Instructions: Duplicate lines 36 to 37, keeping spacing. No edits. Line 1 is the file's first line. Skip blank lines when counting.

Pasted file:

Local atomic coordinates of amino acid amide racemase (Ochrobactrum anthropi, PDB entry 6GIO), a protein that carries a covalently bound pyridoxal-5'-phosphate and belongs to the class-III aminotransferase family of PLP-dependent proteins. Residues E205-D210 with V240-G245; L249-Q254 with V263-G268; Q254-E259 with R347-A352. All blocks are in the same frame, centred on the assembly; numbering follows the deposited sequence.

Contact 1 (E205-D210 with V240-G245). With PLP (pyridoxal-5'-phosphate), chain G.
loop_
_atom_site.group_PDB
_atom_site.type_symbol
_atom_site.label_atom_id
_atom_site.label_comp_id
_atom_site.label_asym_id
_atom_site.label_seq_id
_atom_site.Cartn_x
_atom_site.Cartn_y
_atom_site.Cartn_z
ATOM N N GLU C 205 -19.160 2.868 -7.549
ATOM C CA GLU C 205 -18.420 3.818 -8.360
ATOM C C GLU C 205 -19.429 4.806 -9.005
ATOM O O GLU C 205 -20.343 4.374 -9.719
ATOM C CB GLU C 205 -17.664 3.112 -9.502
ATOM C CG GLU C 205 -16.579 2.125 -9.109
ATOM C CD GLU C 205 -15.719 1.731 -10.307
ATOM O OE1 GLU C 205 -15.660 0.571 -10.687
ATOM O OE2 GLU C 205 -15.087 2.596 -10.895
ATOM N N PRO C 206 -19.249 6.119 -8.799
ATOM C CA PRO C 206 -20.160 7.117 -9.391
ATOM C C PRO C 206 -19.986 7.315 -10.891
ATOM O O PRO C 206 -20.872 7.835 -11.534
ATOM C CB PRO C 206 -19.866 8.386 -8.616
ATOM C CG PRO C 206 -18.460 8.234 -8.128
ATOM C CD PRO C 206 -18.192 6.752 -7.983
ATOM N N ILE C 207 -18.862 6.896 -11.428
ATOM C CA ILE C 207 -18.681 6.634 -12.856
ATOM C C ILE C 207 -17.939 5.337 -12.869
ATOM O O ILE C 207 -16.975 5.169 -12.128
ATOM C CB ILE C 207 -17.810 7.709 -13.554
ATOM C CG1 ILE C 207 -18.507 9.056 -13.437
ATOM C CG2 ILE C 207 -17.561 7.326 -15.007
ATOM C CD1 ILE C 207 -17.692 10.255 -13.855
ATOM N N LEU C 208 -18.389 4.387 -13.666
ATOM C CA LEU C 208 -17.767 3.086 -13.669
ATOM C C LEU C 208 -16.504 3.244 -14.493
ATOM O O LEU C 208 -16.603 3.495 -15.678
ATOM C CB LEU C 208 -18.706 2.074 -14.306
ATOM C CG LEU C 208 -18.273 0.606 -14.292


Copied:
ATOM C CD1 ILE C 207 -17.692 10.255 -13.855
ATOM N N LEU C 208 -18.389 4.387 -13.666